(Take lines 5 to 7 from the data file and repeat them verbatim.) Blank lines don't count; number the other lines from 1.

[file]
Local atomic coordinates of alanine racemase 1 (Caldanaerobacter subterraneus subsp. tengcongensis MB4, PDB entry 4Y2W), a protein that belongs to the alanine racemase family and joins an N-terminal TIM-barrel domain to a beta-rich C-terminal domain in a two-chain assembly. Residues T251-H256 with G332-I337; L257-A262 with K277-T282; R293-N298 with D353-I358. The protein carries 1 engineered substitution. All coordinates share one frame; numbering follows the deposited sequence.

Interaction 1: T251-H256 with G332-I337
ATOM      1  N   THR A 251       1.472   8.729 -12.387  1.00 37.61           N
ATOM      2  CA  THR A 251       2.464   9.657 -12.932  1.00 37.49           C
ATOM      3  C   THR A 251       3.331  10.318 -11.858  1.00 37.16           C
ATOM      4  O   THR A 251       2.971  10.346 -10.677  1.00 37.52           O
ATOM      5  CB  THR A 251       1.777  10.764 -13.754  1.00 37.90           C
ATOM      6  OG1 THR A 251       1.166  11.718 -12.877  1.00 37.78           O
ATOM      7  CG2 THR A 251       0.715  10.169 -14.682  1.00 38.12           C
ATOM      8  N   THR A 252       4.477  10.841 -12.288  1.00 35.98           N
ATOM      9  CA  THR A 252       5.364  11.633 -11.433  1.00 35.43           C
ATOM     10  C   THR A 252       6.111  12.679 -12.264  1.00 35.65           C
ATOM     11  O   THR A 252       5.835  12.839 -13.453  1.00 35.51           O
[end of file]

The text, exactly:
ATOM      3  C   THR A 251       3.331  10.318 -11.858  1.00 37.16           C
ATOM      4  O   THR A 251       2.971  10.346 -10.677  1.00 37.52           O
ATOM      5  CB  THR A 251       1.777  10.764 -13.754  1.00 37.90           C